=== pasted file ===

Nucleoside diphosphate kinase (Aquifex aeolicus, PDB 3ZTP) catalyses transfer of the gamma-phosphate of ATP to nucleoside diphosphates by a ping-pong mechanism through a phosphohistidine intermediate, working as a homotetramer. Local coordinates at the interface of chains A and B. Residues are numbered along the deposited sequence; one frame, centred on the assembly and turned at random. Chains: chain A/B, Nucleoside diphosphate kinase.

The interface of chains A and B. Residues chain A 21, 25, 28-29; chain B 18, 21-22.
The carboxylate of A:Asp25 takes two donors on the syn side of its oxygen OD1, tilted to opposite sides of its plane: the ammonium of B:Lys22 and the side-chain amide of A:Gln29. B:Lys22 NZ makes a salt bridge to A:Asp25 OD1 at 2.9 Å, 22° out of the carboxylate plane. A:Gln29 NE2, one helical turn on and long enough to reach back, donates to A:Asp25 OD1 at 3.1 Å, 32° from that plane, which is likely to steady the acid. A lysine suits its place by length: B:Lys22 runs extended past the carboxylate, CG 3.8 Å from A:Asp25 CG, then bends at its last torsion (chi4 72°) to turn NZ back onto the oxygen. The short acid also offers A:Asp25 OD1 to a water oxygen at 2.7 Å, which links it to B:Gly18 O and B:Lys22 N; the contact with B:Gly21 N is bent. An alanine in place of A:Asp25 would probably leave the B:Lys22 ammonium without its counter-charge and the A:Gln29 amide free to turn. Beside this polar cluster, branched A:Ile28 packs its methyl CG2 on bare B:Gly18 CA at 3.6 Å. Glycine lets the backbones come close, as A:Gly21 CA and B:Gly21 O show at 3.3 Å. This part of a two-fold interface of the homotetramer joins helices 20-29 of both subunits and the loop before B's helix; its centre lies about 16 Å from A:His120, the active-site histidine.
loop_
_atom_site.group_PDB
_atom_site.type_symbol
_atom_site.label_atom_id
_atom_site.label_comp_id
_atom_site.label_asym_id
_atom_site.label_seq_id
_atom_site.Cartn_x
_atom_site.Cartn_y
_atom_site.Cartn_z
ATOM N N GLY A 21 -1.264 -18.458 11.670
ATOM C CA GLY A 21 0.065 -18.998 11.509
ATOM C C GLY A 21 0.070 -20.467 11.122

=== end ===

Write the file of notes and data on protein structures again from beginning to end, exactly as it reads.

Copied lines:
Nucleoside diphosphate kinase (Aquifex aeolicus, PDB 3ZTP) catalyses transfer of the gamma-phosphate of ATP to nucleoside diphosphates by a ping-pong mechanism through a phosphohistidine intermediate, working as a homotetramer. Local coordinates at the interface of chains A and B. Residues are numbered along the deposited sequence; one frame, centred on the assembly and turned at random. Chains: chain A/B, Nucleoside diphosphate kinase.

The interface of chains A and B. Residues chain A 21, 25, 28-29; chain B 18, 21-22.
The carboxylate of A:Asp25 takes two donors on the syn side of its oxygen OD1, tilted to opposite sides of its plane: the ammonium of B:Lys22 and the side-chain amide of A:Gln29. B:Lys22 NZ makes a salt bridge to A:Asp25 OD1 at 2.9 Å, 22° out of the carboxylate plane. A:Gln29 NE2, one helical turn on and long enough to reach back, donates to A:Asp25 OD1 at 3.1 Å, 32° from that plane, which is likely to steady the acid. A lysine suits its place by length: B:Lys22 runs extended past the carboxylate, CG 3.8 Å from A:Asp25 CG, then bends at its last torsion (chi4 72°) to turn NZ back onto the oxygen. The short acid also offers A:Asp25 OD1 to a water oxygen at 2.7 Å, which links it to B:Gly18 O and B:Lys22 N; the contact with B:Gly21 N is bent. An alanine in place of A:Asp25 would probably leave the B:Lys22 ammonium without its counter-charge and the A:Gln29 amide free to turn. Beside this polar cluster, branched A:Ile28 packs its methyl CG2 on bare B:Gly18 CA at 3.6 Å. Glycine lets the backbones come close, as A:Gly21 CA and B:Gly21 O show at 3.3 Å. This part of a two-fold interface of the homotetramer joins helices 20-29 of both subunits and the loop before B's helix; its centre lies about 16 Å from A:His120, the active-site histidine.
loop_
_atom_site.group_PDB
_atom_site.type_symbol
_atom_site.label_atom_id
_atom_site.label_comp_id
_atom_site.label_asym_id
_atom_site.label_seq_id
_atom_site.Cartn_x
_atom_site.Cartn_y
_atom_site.Cartn_z
ATOM N N GLY A 21 -1.264 -18.458 11.670
ATOM C CA GLY A 21 0.065 -18.998 11.509
ATOM C C GLY A 21 0.070 -20.467 11.122